A VALUED service run by volunteers in Dorchester to keep children in touch with separated parents is fighting the threat of closure.

With more than 40 child contact centres closing around the country in the last 18 months, co-ordinator Kelly Strange has stressed the need to keep the Dorchester service going.

The raft of closures has come after cuts in the legal aid budget halved the number of parents applying for help through family courts as funding is no longer available.

The National Association for Child Contact Centres (NACCC) says that just over 400 centres remain and estimates that, at current rates, the service will be significantly diminished by the year 2020.

Kelly said the Dorchester Contact Centre, which operates at the United Church Hall on the first and third Saturday afternoon of every month for families that have had an assessment and referral, is highly valued by those who use it.

She said it attracts a number of people from areas around Dorchester and they would face having to travel to Yeovil or Poole if it were to close.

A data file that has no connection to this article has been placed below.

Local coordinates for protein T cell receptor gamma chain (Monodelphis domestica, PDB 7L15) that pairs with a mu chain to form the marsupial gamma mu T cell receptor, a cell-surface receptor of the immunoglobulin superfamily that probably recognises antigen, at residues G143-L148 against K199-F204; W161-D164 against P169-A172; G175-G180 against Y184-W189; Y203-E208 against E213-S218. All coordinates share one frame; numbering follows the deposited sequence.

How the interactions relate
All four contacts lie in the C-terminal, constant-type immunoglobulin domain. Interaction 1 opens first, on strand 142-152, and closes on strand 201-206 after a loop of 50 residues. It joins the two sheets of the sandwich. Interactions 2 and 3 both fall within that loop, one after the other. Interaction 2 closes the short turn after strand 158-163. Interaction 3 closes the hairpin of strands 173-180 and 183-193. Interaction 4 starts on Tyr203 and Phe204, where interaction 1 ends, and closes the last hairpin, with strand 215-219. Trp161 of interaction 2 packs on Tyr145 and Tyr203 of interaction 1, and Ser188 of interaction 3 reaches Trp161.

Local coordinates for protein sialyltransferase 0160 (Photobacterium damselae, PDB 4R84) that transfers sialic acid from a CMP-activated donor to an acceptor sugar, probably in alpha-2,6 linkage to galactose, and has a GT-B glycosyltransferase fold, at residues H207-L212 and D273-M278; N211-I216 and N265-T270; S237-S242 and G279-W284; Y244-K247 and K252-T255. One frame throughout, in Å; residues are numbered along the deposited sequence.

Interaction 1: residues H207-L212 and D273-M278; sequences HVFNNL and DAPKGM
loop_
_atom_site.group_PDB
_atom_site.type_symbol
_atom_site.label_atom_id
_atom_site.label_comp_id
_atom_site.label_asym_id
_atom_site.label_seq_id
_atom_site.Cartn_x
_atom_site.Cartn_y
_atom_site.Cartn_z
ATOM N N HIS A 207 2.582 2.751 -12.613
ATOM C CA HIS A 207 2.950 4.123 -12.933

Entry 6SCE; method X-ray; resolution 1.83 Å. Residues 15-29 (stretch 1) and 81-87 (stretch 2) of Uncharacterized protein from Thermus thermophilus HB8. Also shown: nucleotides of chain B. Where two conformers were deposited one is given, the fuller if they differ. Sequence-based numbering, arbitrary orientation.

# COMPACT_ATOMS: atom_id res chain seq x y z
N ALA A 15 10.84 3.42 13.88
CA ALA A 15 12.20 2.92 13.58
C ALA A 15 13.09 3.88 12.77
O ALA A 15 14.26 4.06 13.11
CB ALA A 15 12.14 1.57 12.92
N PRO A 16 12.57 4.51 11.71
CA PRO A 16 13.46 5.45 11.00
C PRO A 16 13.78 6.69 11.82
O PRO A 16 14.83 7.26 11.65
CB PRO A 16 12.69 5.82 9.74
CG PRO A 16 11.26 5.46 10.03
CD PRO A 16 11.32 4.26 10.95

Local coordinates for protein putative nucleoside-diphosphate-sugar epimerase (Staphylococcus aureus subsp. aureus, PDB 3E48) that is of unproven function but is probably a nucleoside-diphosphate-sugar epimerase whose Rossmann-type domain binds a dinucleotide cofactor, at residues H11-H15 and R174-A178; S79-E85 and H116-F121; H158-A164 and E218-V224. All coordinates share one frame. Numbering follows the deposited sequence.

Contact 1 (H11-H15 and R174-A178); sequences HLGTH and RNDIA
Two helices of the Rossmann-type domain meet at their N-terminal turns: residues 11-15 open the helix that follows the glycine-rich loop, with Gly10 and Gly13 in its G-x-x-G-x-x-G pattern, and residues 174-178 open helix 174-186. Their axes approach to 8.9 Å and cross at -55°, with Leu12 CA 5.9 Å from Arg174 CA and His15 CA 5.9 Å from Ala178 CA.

Kelly said: “It’s a really valued service and if we didn’t have it a lot of parents wouldn’t be seeing their children.

“We need to keep it open because the nearest one is either Yeovil or Poole and for some families that isn’t a possibility.”

She added: “The centre offers a safe and neutral place for children to stay in contact and maintain valuable relationships with their non-resident parent.”

Nationally the NACCC says the closures will have a disproportionate impact on fathers, who in 92 per cent of cases are the non-resident parent.

The NACCC is launching a communications drive to make charities, schools, GPs, social services and other community groups more aware about the existence of contact centres.

Chief executive Elizabeth Coe said: “The best outcomes for children following a separation are when parents can work together and where conflict is reduced.

“Contact centres can facilitate this at a time when parents are themselves struggling emotionally.

“We want to ensure that this message is clear – families can access child contact centres directly and they don’t have to go through the courts and legal system.”

The Dorchester Contact Centre has been running for 14 years and Kelly, who has recently taken over as co-ordinator, said its success was down to the dedicated group of friendly, impartial volunteers who provide the service.

Kelly added that the centre was always on the lookout for more volunteers.

Anyone interested in finding out more can send an email to dorchesterchildcontactcentre@gmail.com